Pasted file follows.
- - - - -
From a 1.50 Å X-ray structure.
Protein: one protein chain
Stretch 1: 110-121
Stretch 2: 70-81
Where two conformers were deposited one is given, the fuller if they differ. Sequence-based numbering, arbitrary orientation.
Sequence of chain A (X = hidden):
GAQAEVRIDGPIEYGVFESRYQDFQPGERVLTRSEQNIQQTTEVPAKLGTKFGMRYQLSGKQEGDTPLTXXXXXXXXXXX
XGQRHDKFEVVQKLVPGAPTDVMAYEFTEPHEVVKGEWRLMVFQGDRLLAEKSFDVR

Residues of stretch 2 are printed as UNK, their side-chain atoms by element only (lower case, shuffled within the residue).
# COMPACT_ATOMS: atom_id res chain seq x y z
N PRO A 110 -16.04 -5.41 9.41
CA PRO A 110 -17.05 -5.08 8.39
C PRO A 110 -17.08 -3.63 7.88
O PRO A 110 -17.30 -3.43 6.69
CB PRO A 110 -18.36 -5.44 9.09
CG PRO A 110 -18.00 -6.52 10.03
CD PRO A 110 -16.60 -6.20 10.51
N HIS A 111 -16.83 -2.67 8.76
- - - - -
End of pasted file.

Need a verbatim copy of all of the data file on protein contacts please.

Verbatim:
From a 1.50 Å X-ray structure.
Protein: one protein chain
Stretch 1: 110-121
Stretch 2: 70-81
Where two conformers were deposited one is given, the fuller if they differ. Sequence-based numbering, arbitrary orientation.
Sequence of chain A (X = hidden):
GAQAEVRIDGPIEYGVFESRYQDFQPGERVLTRSEQNIQQTTEVPAKLGTKFGMRYQLSGKQEGDTPLTXXXXXXXXXXX
XGQRHDKFEVVQKLVPGAPTDVMAYEFTEPHEVVKGEWRLMVFQGDRLLAEKSFDVR

Residues of stretch 2 are printed as UNK, their side-chain atoms by element only (lower case, shuffled within the residue).
# COMPACT_ATOMS: atom_id res chain seq x y z
N PRO A 110 -16.04 -5.41 9.41
CA PRO A 110 -17.05 -5.08 8.39
C PRO A 110 -17.08 -3.63 7.88
O PRO A 110 -17.30 -3.43 6.69
CB PRO A 110 -18.36 -5.44 9.09
CG PRO A 110 -18.00 -6.52 10.03
CD PRO A 110 -16.60 -6.20 10.51
N HIS A 111 -16.83 -2.67 8.76